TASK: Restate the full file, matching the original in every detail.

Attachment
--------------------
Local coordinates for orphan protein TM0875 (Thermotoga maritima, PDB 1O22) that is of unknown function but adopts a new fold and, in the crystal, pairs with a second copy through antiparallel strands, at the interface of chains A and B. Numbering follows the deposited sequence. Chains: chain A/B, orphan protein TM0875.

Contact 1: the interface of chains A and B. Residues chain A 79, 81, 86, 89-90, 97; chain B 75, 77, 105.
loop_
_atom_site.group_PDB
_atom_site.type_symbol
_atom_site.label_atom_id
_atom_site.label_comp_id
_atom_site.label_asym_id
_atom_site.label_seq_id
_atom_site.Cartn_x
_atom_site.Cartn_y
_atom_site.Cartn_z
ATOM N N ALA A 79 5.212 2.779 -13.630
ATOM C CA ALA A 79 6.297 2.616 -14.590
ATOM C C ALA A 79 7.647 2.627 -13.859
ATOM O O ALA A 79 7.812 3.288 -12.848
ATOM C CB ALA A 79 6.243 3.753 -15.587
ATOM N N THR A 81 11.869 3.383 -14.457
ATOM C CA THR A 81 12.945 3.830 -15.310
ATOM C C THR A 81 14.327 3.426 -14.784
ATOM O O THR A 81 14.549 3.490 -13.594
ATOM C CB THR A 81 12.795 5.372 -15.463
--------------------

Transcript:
Local coordinates for orphan protein TM0875 (Thermotoga maritima, PDB 1O22) that is of unknown function but adopts a new fold and, in the crystal, pairs with a second copy through antiparallel strands, at the interface of chains A and B. Numbering follows the deposited sequence. Chains: chain A/B, orphan protein TM0875.

Contact 1: the interface of chains A and B. Residues chain A 79, 81, 86, 89-90, 97; chain B 75, 77, 105.
loop_
_atom_site.group_PDB
_atom_site.type_symbol
_atom_site.label_atom_id
_atom_site.label_comp_id
_atom_site.label_asym_id
_atom_site.label_seq_id
_atom_site.Cartn_x
_atom_site.Cartn_y
_atom_site.Cartn_z
ATOM N N ALA A 79 5.212 2.779 -13.630
ATOM C CA ALA A 79 6.297 2.616 -14.590
ATOM C C ALA A 79 7.647 2.627 -13.859
ATOM O O ALA A 79 7.812 3.288 -12.848
ATOM C CB ALA A 79 6.243 3.753 -15.587
ATOM N N THR A 81 11.869 3.383 -14.457
ATOM C CA THR A 81 12.945 3.830 -15.310
ATOM C C THR A 81 14.327 3.426 -14.784
ATOM O O THR A 81 14.549 3.490 -13.594
ATOM C CB THR A 81 12.795 5.372 -15.463